The Victorian Government is developing a circular economy policy and action plan for Victoria to be released late 2019. In a circular economy, people minimise waste and make the most of resources. Shifting to a more circular economy will grow the economy, increase jobs and reduce impacts on the environment.
The circular economy policy will build on Victoria’s leading waste and resource recovery initiatives and respond to global recycling market challenges. More than that, it will examine new ways for Victorian businesses and communities to reduce waste in all stages of making, using and disposing of the products and infrastructure we rely on every day.
We want to hear from all businesses, communities, local governments and households – what are your views on shifting to a more circular Victorian economy?
How do I have a say and find out more about public consultation opportunities?
For information about consultation opportunities go to engage.vic.gov.au/circulareconomy.
If you have any queries email email@example.com or phone our Circular Economy Policy Team on 136 186.
What is a circular economy?
There is no single, agreed definition of circular economy. For the purposes of this policy development, the Victorian Government has adopted the following definition:
A circular economy continually seeks to reduce the environmental impacts of production and consumption and gain more productive use from natural resources.
Resource use is minimised, and waste and pollution are avoided with good design and efficient practices. This reduces environmental impacts while maintaining or increasing the value people obtain from goods and services.
Products are designed so that they are durable and can be readily repaired, reused and recycled at the end of their lives.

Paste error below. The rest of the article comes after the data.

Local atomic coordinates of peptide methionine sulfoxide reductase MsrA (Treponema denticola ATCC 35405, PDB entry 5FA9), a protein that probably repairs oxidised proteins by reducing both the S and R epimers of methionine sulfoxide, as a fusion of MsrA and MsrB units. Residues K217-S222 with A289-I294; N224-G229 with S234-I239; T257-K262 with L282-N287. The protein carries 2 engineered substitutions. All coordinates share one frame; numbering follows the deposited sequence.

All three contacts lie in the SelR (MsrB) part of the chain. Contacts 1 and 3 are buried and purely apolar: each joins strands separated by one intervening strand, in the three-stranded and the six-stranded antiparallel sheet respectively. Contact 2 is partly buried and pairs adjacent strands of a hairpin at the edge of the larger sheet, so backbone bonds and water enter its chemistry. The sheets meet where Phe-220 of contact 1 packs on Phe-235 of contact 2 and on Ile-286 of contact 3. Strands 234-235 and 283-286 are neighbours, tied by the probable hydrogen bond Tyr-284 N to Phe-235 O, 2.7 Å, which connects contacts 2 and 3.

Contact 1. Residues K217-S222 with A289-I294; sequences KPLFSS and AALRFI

Business models encourage intense and efficient product use, like sharing products between multiple users, or supplying a product as a service that includes maintenance, repair and disposal.
Innovations to increase resource productivity bring a range of benefits including jobs, growth and social inclusion to local, regional and global economies.
The state is facing rapid population growth. As the population grows, so too will the amount of materials we use and discard. By 2046 Victoria will generate almost 60 per cent more waste than it did in 2015. This will increase pressure on our waste and resource recovery system and, without further action, may require the establishment of new or expanded landfills.
International developments also present new challenges. China’s decision to restrict the import of some low quality mixed recyclables in early 2018 destabilised global recycling markets and led to increased costs for recycling services in Victoria. This challenge is also an opportunity for Victoria to innovate and grow our domestic recycling capabilities, and build local markets for recycled materials.
In July 2018, the Victorian Government launched the Recycling Industry Strategic Plan – a $37 million blueprint to transition Victoria’s recycling system to a more resilient and sustainable model. The development of a circular economy policy and action plan was one action under the plan.
The policy will build on Victoria’s strong record of continuously improving our waste management and resource recovery capabilities. In 2015 Victoria was the first Australian state to establish a Statewide Waste and Resource Recovery Infrastructure Plan. Strategies that have been delivered under that plan have established Victoria as a national leader in building markets for recovered resources. That means Victoria is in a great position to accelerate our shift to a more circular economy.
Waste to energy technologies provide an opportunity to recover waste that cannot otherwise be reused or recycled. In late 2017, the Victorian Government released Turning Waste into Energy, a discussion paper to gather views from the community and industry about how waste to energy facilities might fit in Victoria’s waste and resource recovery system.
Since the release of the discussion paper Australia has faced a new set of challenges from major shifts in global markets for recyclables. As a result, considerations around the role of waste to energy are now best included in the circular economy policy and action plan.
Thank you to everyone who provided feedback during the waste to energy consultation process. This feedback will be used to inform directions within the circular economy policy.
Read the Discussion Paper
Page last updated: 05/07/19